During the Second World War, the governments of Belgium, the Netherlands and Luxembourg, in exile in London, took the initiative and the very first steps towards European integration by signing a customs union agreement. The idea of Benelux was born on the bench of a football match between Belgium and the Netherlands in London on 17 January 1944.
A few months later, Benelux, an acronym for the names of the three countries – Belgium, the Netherlands and Luxembourg – came into being on 5 September 1944, when the governments of the three countries (still in exile in London) signed a customs agreement. The Customs Convention established a tariff community between the three countries and provided for the subsequent creation of an economic union to foster economies of scale. This had followed the Benelux monetary agreement of 21 October 1943, which fixed exchange rates between the Belgian–Luxembourg franc and the Dutch guilder.
The Customs Convention also introduced a common external customs tariff and eliminated customs duties on trade within Benelux, but it maintained other protectionist barriers, such as quotas, levies, etc.
Economic union was to be achieved in three successive stages: the unification of customs duties; the unification of excise duties, transfer tax and customs legislation; and, in the longer term, an economic union.
To this end, the Benelux Convention provided for the creation of an Administrative Council for Customs, a Council for Trade Agreements and a Council of the Economic Union.
Through this agreement, the three countries were not so much trying to achieve complete economic integration as to strengthen their position as small states under threat on the international stage, in particular at a time when the multilateral monetary agreements were being negotiated at Bretton Woods.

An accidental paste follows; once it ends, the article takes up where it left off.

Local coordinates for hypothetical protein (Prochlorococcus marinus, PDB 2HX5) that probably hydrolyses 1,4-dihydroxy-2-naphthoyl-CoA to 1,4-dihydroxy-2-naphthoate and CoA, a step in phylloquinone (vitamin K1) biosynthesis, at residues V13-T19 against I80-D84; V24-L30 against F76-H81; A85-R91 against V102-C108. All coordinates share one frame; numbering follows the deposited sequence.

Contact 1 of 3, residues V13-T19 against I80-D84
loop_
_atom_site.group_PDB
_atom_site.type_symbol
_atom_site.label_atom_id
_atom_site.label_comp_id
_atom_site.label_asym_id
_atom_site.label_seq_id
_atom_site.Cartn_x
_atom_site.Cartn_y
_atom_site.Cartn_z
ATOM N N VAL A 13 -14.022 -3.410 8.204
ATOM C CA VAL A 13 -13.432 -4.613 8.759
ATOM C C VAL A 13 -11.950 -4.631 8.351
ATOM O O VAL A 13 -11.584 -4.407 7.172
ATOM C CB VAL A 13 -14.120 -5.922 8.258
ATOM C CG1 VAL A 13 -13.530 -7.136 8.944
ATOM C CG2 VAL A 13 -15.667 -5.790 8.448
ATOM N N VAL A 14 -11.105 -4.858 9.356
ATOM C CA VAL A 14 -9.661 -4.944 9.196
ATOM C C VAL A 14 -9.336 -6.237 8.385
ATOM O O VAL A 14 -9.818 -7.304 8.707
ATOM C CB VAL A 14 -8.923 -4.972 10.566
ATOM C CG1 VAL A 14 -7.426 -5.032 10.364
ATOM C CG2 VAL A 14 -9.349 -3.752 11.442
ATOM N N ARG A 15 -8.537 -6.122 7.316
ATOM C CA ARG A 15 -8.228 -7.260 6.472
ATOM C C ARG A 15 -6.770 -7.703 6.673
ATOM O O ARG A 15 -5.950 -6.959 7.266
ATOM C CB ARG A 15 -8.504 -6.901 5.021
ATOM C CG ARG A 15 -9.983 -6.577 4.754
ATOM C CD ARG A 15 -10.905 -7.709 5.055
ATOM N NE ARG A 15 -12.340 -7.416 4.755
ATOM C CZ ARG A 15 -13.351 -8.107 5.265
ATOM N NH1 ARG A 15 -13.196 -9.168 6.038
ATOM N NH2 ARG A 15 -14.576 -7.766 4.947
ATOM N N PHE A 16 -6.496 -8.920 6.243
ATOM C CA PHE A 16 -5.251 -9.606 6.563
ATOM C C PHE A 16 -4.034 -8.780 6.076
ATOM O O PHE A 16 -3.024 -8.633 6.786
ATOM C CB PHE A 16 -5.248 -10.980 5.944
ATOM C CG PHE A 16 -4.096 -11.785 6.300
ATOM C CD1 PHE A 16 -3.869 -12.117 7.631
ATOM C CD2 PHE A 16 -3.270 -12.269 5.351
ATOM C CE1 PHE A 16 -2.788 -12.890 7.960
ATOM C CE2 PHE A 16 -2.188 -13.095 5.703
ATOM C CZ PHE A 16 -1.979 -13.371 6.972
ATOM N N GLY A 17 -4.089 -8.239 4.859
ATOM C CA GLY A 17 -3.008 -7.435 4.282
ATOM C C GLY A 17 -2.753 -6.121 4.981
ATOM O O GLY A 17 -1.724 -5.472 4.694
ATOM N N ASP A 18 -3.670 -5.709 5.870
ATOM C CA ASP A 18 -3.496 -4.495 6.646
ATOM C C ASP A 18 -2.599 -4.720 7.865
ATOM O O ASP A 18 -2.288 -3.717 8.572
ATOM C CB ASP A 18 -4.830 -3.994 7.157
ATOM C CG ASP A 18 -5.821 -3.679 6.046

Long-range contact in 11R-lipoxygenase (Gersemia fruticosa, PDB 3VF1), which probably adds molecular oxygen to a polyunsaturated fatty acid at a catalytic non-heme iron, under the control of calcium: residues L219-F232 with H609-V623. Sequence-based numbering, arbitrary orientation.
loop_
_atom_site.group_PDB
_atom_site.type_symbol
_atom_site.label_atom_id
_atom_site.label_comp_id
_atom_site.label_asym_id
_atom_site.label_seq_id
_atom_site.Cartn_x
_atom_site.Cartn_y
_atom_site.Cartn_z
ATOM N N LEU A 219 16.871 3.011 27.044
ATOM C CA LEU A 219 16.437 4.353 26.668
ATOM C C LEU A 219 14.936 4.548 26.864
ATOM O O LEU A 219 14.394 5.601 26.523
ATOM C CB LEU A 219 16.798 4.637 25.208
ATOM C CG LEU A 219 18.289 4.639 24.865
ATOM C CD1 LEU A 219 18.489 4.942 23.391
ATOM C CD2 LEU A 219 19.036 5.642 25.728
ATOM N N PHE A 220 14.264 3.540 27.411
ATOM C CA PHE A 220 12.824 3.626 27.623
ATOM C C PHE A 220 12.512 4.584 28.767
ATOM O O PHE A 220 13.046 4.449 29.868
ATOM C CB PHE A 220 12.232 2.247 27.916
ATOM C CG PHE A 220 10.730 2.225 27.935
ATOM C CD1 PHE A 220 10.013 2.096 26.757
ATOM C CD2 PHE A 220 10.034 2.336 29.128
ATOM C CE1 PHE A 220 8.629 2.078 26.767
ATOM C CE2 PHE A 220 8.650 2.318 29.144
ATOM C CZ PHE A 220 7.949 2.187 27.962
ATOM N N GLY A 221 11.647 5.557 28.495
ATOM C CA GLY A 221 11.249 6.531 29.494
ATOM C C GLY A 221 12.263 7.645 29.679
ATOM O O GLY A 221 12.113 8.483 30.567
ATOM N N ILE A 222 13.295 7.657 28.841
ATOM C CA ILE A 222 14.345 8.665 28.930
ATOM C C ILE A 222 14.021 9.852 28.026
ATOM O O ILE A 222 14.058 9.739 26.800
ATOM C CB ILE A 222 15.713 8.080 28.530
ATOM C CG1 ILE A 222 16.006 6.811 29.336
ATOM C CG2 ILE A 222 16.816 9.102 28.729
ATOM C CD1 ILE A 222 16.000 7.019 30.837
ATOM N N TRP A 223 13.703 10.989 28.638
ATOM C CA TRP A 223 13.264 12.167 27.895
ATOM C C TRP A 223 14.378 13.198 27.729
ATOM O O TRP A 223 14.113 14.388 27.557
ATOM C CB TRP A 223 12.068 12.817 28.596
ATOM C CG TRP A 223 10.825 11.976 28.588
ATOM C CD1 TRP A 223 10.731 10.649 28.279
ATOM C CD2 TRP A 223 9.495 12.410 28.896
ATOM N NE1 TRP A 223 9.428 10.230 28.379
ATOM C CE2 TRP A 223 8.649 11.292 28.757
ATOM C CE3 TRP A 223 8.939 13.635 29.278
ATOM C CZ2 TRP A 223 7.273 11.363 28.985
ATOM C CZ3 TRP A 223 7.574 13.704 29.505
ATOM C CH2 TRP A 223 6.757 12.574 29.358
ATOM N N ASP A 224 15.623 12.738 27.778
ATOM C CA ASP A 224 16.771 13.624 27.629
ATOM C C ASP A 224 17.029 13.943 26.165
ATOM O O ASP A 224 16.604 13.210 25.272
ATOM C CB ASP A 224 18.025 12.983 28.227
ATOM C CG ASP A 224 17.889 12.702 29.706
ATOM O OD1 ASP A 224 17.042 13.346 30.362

On 1 January 1948, the Benelux Customs Union became operative. In a very difficult post-war economic climate, the Benelux conventions offered barrier-free trade to the three signatories. But implementing the conventions was not always easy. Difficulties arose between the three governments, notably because of their conflicting opinions on European cooperation, their attitudes towards Germany and the use of aid made available by the Marshall Plan. The delicate negotiations between the three partners highlighted the difficulties involved in forging an economic union between states that, in the aftermath of the war, had diverse economic structures and national interests.
In October 1949, the three countries adopted a preliminary Benelux union treaty, which retained many safeguard clauses but, at the same time, allowed the gradual elimination of quantitative restrictions.
In July 1953, they agreed on a protocol to coordinate economic and social policy. A few months later, a second protocol on a common trade policy encouraged a common import/export policy vis-à-vis third countries. Benelux then began to participate as a separate entity within the Organisation for European Economic Cooperation (OEEC). Gradually, the three partners learned to speak with one voice and to adopt common positions on international issues.
On 3 February 1958, in The Hague, they signed the Benelux Economic Union Treaty in which they declared their determination to achieve the free movement of people, goods, capital and services as well as to pursue a coordinated policy in economic, financial and social matters. The Benelux Economic Union Treaty entered into force in 1960.
The cooperation was renewed on 17 June 2008 and is now called the Benelux Union. Today, it focuses mainly on three key themes: the internal market and the economy; security and society; and sustainable and digital cooperation.